.News Update 12/14/07

Chrome-6 Levels Increasing in LANL Regional Well

December 14, 2007

A new study by the New Mexico Environment Department (NMED) of Los Alamos National Laboratory (LANL) ground water data indicates that the levels of hexavalent chromium, or chrome-6, are increasing in the regional well where chrome-6 was first discovered in January 2004. The NMED LANL Oversight Bureau studied the data from the regional well, R-28. The well is located on LANL property very close to San Ildefonso Pueblo and less than a mile from the closest drinking water well for Los Alamos County residents.

LANL is required to pump water out of the well until fresh water from the aquifer is reached. Then sampling can begin. This is called well purging. The standard industry practice is to purge, at a minimum, three times the amount of stagnant water in the well before sampling.

NMED studied the purging data and the levels of chrome-6 in the well. The NMED study revealed that in all cases LANL did not purge the well enough to sample fresh water from the aquifer. But in most cases, LANL only purged less than two well volumes of water. NMED found that as more water was purged, the levels of chrome-6 increased. LANL has never properly sampled well R-28 to understand how serious the groundwater contamination may be at that location for chrome-6, as well as for other contaminants.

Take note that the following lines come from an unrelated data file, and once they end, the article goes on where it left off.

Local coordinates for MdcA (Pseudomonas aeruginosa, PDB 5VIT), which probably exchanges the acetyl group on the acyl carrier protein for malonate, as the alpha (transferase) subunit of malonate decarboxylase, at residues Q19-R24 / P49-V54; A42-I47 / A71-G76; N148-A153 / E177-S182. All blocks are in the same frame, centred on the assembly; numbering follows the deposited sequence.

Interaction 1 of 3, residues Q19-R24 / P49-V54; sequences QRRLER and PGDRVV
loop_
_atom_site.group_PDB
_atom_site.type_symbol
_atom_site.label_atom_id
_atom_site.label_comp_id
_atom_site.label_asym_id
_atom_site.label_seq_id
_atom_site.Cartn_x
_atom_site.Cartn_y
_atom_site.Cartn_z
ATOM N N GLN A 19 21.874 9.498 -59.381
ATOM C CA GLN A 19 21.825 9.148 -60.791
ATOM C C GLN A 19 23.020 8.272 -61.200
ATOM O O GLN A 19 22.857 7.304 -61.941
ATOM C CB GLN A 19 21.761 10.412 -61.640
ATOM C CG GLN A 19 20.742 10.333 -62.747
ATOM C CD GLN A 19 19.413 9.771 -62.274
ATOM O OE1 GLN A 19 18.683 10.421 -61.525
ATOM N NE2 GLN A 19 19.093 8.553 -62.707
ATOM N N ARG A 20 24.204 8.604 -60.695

At LANL, chrome-6 was used to prevent corrosion in its steam plants, which generate electricity.

There are two forms of chromium, trivalent and hexavalent. The trivalent form is beneficial to the body, but chrome-6 is toxic, even from brief exposure. Chrome-6 is known to cause cancer and kidney and liver damage. The New Mexico drinking water standard for chrome-6 is 50 parts per billion. The federal Environmental Protection Agency standard is 100 parts per billion.

In January 2004, LANL discovered chrome-6 levels of 270 parts per billion in well R-28. Yet, they delayed in reporting the finding to NMED for almost two years. By December 2005, the levels had increased to over 400 parts per billion. NMED proposed a fine of nearly $800,000 for the late reporting, which was reduced to a little over $250,000.

NMED required LANL to drill two new wells to discover the direction of the plume between R-28 and the closest and most productive drinking water well for Los Alamos County residents.

At first, LANL proposed to drill the wells with organic drilling fluids and bentonite clay, which mask the detection of contaminants. Robert Gilkeson, a registered geologist and former lead consultant to LANL's groundwater protection program, urged LANL to drill the wells using only air in the area of the regional aquifer. LANL did so and now states that the two wells are a success.

Gilkeson said, "The nature and extent of the chromium plume is poorly understood. The highest levels of contamination may be on the San Ildefonso Pueblo land that is near well R-28. There is an immediate need to install many more monitoring wells and to properly purge the existing wells."

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